They're America's cutest assassins with a federally-protected status. At least that’s how some scientists refer to the black-footed ferret, or the BFFs, for their ability to kill prairie dogs.
According to the U.S. Fish and Wildlife Service, BFFs are on a federally endangered list. Human development and diseases have nearly killed all the animals at one point.
The U.S. Fish and Wildlife says BFFs were believed to be extinct twice in the 20th century. In 1981, a small population was found in Wyoming. But in 1986, only 18 were “known to exist in the wild.”
Scientists captured those animals and they became the foundation for a breeding program.
The U.S. Fish and Wildlife’s National Black-Footed Ferret Conservation Center in Northern Colorado works with many partners in multiple states to help rebuild the BFF’s population.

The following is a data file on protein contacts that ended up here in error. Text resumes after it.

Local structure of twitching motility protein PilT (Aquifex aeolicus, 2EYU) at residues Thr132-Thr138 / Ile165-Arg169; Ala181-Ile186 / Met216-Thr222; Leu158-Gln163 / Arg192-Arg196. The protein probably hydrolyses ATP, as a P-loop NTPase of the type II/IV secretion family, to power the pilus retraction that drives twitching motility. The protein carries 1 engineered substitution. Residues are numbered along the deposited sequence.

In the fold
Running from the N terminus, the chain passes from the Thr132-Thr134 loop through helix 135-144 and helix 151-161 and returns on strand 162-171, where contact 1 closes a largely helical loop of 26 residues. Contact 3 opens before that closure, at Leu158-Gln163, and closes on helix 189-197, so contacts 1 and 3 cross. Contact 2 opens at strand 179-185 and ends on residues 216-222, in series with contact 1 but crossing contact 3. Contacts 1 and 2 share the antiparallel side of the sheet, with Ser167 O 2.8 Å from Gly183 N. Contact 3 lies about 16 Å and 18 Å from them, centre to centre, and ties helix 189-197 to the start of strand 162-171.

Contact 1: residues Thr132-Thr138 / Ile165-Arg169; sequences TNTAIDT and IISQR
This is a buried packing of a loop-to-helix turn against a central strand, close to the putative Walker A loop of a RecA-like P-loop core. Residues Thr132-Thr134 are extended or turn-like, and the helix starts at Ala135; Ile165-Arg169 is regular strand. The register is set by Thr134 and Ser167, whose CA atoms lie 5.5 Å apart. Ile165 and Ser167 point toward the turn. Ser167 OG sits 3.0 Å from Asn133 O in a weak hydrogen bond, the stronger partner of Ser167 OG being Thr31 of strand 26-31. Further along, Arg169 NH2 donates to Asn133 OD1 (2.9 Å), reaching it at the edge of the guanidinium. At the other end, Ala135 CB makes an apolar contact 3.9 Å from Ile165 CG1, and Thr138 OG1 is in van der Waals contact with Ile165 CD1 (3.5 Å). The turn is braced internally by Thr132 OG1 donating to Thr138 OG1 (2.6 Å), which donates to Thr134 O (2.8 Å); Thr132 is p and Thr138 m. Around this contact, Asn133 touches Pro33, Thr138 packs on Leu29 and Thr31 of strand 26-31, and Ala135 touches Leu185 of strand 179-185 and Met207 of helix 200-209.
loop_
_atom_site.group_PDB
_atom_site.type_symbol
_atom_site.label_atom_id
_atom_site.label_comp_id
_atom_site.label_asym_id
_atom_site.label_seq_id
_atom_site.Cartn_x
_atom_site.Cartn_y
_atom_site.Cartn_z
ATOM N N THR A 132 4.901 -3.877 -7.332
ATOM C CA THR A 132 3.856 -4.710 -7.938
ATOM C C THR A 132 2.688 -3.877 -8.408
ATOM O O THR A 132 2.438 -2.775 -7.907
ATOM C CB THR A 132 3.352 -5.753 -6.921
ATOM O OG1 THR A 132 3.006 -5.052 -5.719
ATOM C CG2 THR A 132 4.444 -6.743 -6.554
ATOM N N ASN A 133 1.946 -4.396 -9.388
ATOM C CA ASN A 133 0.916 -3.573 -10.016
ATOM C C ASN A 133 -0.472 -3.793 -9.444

“Ecosystems are delicate systems and you need predators to maintain a balance,” said Ryan Moehring, public affairs specialist of the U.S. Fish and Wildlife Service Mountain-Prairie Region. “So when you have a keystone predator like a black-footed ferret, it keeps other species populations in check, like prairie dogs and they also provide prey for other species, raptors, prairie rattle snakes, that sort of thing.”
There are currently about 300 BFFs living in captivity and about 400 to 500 in the wild nationwide.
“Ferrets are a really special species. They’re not only extremely cute, they’re ferocious,” Moehring said. “Fun fact – they have the largest K-9 teeth in proportion to their body of any species on the planet. These use those teeth to capture and kill their prey. They’re this really interesting balance between cuddly and deadly.”
In 2015, the U.S. Fish and Wildlife Service released 25 ferrets at the Rocky Mountain Arsenal National Wildlife Refuge. Once a year for two weeks, the scientists survey how many animals survived at the Arsenal and if any were born in the wild.
A 9NEWS team is the first TV crew tag along overnight.
We'll have the story on the networks of 9NEWS Wednesday.